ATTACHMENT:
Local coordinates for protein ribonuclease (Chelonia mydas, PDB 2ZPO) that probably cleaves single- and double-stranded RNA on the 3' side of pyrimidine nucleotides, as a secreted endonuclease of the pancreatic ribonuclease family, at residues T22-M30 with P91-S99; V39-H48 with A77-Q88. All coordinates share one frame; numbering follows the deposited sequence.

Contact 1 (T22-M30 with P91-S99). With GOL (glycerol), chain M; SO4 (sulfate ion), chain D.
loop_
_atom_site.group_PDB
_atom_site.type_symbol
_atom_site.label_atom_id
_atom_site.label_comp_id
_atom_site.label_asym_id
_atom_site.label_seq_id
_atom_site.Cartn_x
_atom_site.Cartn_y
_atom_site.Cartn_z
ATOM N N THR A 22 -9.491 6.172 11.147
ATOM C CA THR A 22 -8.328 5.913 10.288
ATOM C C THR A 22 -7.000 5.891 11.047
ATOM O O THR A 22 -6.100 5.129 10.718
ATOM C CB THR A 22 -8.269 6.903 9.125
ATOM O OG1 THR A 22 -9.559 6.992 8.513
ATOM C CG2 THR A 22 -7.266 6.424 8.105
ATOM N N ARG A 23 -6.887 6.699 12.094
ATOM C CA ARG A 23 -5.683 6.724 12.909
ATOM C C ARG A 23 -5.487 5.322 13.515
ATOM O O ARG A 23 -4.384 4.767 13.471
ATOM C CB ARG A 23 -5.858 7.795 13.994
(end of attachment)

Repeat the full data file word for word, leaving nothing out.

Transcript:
Local coordinates for protein ribonuclease (Chelonia mydas, PDB 2ZPO) that probably cleaves single- and double-stranded RNA on the 3' side of pyrimidine nucleotides, as a secreted endonuclease of the pancreatic ribonuclease family, at residues T22-M30 with P91-S99; V39-H48 with A77-Q88. All coordinates share one frame; numbering follows the deposited sequence.

Contact 1 (T22-M30 with P91-S99). With GOL (glycerol), chain M; SO4 (sulfate ion), chain D.
loop_
_atom_site.group_PDB
_atom_site.type_symbol
_atom_site.label_atom_id
_atom_site.label_comp_id
_atom_site.label_asym_id
_atom_site.label_seq_id
_atom_site.Cartn_x
_atom_site.Cartn_y
_atom_site.Cartn_z
ATOM N N THR A 22 -9.491 6.172 11.147
ATOM C CA THR A 22 -8.328 5.913 10.288
ATOM C C THR A 22 -7.000 5.891 11.047
ATOM O O THR A 22 -6.100 5.129 10.718
ATOM C CB THR A 22 -8.269 6.903 9.125
ATOM O OG1 THR A 22 -9.559 6.992 8.513
ATOM C CG2 THR A 22 -7.266 6.424 8.105
ATOM N N ARG A 23 -6.887 6.699 12.094
ATOM C CA ARG A 23 -5.683 6.724 12.909
ATOM C C ARG A 23 -5.487 5.322 13.515
ATOM O O ARG A 23 -4.384 4.767 13.471
ATOM C CB ARG A 23 -5.858 7.795 13.994